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Air Conditioner Freezing Up: What to Do and How to Avoid It

It is not uncommon for the air conditioner to freeze. When you find the air conditioner freezing up, it is a sign the AC isn't working. The AC unit can freeze in the hot summer weather or on any given day. And when it happens, it can be frustrating.

In some cases, it can be the indoor (evaporator coil) that freezes. And in other cases, if you have a heat pump. It can be the outdoor unit (condensing coil) that freezes.

This guide covers everything you need to know about a frozen AC unit. Such as why the AC freezes up. How to avoid a frozen AC unit? The potential damage a frozen AC unit can have on the HVAC system. And how to fix an air conditioner that freezes up.

Frozen air conditioner coil
Frozen Air Conditioner Coil

Jump to Section

  1. The simple science

  2. Why does an Air Conditioner Freeze Up?

  3. AC Freezes up because lack of airflow

  4. AC Freezes because it is low on refrigerant

  5. Frozen AC coils and potential damage to the HVAC system

  6. How to fix a frozen AC?

  7. Conclusion

The Simple Science

The air conditioning system is a giant refrigerator. It uses the same concept as a kitchen fridge or freezer, except at a much larger scale.

The main components of an air conditioning system are a compressor, two coils (condensing and evaporating), an expansion valve, a blower fan, and a refrigerant.

If the air conditioner isn't working within the manufactures specifications. It can prevent the air conditioning system from working right. And you may find yourself with a frozen AC unit.

Depending on the type of HVAC system, the indoor (evaporator coil) can freeze, the outside unit, known as the condenser, can freeze, or both. In a central mini-split system, the indoor coil can freeze. And with a heat pump, both coils can freeze.

The system freezes because the refrigerant levels in the coil are below freezing. It is important to note that it is not the refrigerant that freezes. It is the condensation on the AC unit components that freezes. This can happen on the copper AC refrigerant lines. The indoor (evaporator) coil. Or outdoor (condenser) coil.

Why does an Air Conditioner Freeze Up?

Two main reasons cause an AC system to freeze. They are:

  1. AC Freezes up because lack of airflow

  2. AC Freezes because it is low on refrigerant

Below we talk about why and how these two things cause the air conditioning unit to freeze up. And the damaging effects this can have on the HVAC system.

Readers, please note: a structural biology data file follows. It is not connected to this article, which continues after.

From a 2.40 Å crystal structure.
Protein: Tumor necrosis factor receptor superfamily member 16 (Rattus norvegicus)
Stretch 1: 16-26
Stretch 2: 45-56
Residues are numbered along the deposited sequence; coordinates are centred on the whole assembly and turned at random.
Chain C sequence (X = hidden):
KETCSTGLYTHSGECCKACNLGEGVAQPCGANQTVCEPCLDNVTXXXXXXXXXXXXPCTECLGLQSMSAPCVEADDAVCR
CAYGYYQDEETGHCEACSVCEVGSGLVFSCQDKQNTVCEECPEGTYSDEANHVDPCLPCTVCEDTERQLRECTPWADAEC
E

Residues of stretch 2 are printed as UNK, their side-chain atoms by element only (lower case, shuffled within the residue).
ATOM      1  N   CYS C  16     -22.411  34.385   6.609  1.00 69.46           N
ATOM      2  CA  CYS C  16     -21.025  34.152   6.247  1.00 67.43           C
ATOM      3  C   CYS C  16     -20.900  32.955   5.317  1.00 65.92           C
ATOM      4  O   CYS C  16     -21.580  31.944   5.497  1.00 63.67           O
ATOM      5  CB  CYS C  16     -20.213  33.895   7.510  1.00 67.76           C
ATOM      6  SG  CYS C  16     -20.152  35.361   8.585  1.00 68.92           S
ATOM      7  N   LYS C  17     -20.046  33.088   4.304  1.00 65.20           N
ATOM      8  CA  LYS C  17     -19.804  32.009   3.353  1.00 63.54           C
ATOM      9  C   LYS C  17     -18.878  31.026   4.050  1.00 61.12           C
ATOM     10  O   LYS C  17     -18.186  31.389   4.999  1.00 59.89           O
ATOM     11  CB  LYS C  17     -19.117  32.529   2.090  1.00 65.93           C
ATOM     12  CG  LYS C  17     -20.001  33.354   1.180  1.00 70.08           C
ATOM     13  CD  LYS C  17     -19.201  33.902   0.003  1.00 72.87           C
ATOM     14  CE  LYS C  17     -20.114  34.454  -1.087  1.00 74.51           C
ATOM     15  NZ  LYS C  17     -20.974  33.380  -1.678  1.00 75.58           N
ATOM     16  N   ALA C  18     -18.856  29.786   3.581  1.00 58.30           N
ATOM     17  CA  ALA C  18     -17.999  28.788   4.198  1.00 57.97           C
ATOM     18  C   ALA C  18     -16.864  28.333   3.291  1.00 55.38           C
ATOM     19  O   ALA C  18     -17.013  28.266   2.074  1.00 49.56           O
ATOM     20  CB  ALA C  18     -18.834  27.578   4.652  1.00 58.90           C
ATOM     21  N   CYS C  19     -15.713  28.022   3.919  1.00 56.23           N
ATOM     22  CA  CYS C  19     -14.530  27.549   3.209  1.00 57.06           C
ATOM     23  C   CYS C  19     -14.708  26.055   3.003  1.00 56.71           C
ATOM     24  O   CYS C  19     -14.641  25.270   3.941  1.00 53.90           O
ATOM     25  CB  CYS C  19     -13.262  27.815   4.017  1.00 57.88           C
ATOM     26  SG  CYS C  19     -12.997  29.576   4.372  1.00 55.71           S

AC Freezes up because lack of airflow

Lack of airflow will cause your system to freeze. This happens because the evaporator coil needs to absorb heat from the airflow. The removal of heat from the airflow is what cools the air coming into your home.

When there is a lack of airflow, the AC unit's evaporator coil won't absorb the heat. The heat absorption raises the coil's temperature and keeps it above freezing.

A frozen coil can lead to other problems with the HVAC system. Such as damage to the compressor and a bad AC capacitor.

This happens because the refrigerant cannot absorb heat from the airflow, which prohibits it from turning into a gas. Then the refrigerant makes its way back to the compressor as a liquid.

Because liquid cannot be compressed, it can damage the compressor. Or cause it to work under increased strain.

In some cases, you may find yourself with a freezing compressor.

Static pressure is a metric to determine airflow in an HVAC system. When the system has high static pressure. It means there is a lack of airflow volume. Common reasons for high static pressure are poor duct sizing, dirty air filters, or restricted vents.

A faulty blower fan motor or electronic failures can also cause a lack of airflow in an HVAC system. For example, a variable or two-stage system must communicate with the blower fan. It lets the system know at what capacity to run. The system can be deprived of airflow if the two components aren't in sync.

Connect with an HVAC pro. They will check if the system is freezing due to a lack of airflow, a faulty blower motor, or electronic failures.

AC Freezes because it is low on refrigerant

Air conditioning systems use refrigerant to cool a home. You can learn more about how refrigeration works. In short, it uses a compressor to compress the refrigerant. Two coils transfer heat to and from the refrigerant. And a metering device controls the refrigerant flow.